Wednesday, November 3, 2010

Fighting Darkness Is So Wearisome

My recent neglect of you, dear readers, does not reflect a lack of desire to write here. My voice-mail is full, bills lie unopened, emails, unread. The dishes are done, but that's about all I can manage. 

Trying to keep my son alive has taken all my energy lately. I've never written much about him for several reasons. I try to respect his privacy, since he is a grown man of 35 and not a little kid.

But I've not voiced my feelings about him here primarily because that, my friends, is when the bullet hits the bone for this writer. It's seemed a bit hard to approach the topic, too: "Yes, ladies and gentlemen, it's true that I lost my husband and my mom last year on the same day -- but wait! It gets worse!"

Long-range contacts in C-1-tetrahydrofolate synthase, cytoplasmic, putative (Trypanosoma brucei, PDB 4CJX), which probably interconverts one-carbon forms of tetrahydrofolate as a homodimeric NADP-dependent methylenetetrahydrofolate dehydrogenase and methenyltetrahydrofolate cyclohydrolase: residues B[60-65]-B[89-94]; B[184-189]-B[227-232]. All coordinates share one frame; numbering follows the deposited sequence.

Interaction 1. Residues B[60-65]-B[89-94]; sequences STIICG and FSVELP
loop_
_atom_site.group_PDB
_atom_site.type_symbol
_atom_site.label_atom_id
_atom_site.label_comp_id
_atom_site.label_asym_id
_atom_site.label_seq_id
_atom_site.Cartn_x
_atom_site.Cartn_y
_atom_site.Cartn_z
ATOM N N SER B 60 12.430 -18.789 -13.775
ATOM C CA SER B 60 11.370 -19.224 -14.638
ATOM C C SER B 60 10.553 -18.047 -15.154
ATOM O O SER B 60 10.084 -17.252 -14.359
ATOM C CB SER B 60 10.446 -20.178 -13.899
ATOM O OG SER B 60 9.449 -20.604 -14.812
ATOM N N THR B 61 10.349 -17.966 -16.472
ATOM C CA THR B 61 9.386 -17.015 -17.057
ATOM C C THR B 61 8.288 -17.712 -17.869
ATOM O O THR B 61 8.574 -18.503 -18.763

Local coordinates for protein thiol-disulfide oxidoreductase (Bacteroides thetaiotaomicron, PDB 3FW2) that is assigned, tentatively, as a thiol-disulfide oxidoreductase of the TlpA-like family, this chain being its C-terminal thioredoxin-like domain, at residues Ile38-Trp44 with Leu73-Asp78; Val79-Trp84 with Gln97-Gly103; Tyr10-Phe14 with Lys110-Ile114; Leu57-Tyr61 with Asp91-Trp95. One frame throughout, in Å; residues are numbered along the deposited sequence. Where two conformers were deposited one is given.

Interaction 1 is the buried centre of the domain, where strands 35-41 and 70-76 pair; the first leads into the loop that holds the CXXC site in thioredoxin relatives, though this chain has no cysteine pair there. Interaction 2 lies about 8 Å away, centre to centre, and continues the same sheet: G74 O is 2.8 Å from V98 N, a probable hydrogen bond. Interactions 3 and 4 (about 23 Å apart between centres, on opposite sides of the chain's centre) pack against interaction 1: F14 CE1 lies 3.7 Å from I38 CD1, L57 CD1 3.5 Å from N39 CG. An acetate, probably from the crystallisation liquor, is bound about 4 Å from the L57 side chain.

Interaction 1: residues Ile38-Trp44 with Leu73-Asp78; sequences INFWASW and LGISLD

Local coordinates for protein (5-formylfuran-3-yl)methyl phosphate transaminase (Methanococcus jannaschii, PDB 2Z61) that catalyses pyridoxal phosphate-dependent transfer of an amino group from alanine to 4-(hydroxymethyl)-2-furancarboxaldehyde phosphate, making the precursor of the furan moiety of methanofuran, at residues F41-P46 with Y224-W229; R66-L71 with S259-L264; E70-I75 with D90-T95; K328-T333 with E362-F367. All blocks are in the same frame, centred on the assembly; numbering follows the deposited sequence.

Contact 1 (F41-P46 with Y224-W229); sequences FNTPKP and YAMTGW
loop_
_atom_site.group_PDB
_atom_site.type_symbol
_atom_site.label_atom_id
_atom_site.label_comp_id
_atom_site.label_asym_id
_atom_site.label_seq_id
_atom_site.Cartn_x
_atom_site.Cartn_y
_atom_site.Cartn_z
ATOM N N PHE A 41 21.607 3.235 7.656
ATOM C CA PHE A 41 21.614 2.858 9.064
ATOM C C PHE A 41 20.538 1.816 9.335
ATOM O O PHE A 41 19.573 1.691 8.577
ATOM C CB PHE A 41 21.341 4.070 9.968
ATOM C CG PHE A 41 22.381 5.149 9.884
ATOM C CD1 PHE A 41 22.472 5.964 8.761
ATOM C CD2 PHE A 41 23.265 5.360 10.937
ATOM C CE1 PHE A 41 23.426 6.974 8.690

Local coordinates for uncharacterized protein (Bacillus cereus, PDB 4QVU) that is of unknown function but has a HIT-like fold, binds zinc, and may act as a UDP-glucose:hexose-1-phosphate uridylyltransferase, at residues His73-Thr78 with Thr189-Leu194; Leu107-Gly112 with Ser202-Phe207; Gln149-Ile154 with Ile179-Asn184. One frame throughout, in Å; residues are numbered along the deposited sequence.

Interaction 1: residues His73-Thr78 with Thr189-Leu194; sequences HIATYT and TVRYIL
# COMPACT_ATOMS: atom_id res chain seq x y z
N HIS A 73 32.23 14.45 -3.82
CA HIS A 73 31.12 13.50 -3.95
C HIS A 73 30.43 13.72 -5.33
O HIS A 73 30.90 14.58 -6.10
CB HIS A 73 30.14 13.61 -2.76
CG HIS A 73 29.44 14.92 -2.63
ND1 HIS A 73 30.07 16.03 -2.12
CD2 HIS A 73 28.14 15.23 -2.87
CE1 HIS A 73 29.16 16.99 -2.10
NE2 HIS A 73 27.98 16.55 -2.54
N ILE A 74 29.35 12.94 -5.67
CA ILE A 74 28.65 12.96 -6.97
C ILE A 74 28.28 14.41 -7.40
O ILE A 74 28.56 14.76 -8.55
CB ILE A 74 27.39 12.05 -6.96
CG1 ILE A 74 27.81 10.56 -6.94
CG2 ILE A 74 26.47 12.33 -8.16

Here's the deal: My son suffers from Type I Diabetes, juvenile onset. His health has been steadily declining for quite a while now. Before my husband died, it had become so worrisome that we urged him to move back home with us. So he did.

He has lived in my basement now for more than two years. He doesn't work. In fact, he makes little effort to do anything at all.

I've found him in insulin shock and near death more times than I care to recall. So far, I have been able to get some Karo syrup down him or call 911 in time to save him.

But I am beginning to feel so worn down by the weight of it all. The anxiety compounds my grief.

I have to fight the urge to give into negativity every day. Jack Daniels beckons, but I will not go there. I know it wouldn't help. In fact, it would only make things worse, and I gave up on self-destruction a while back.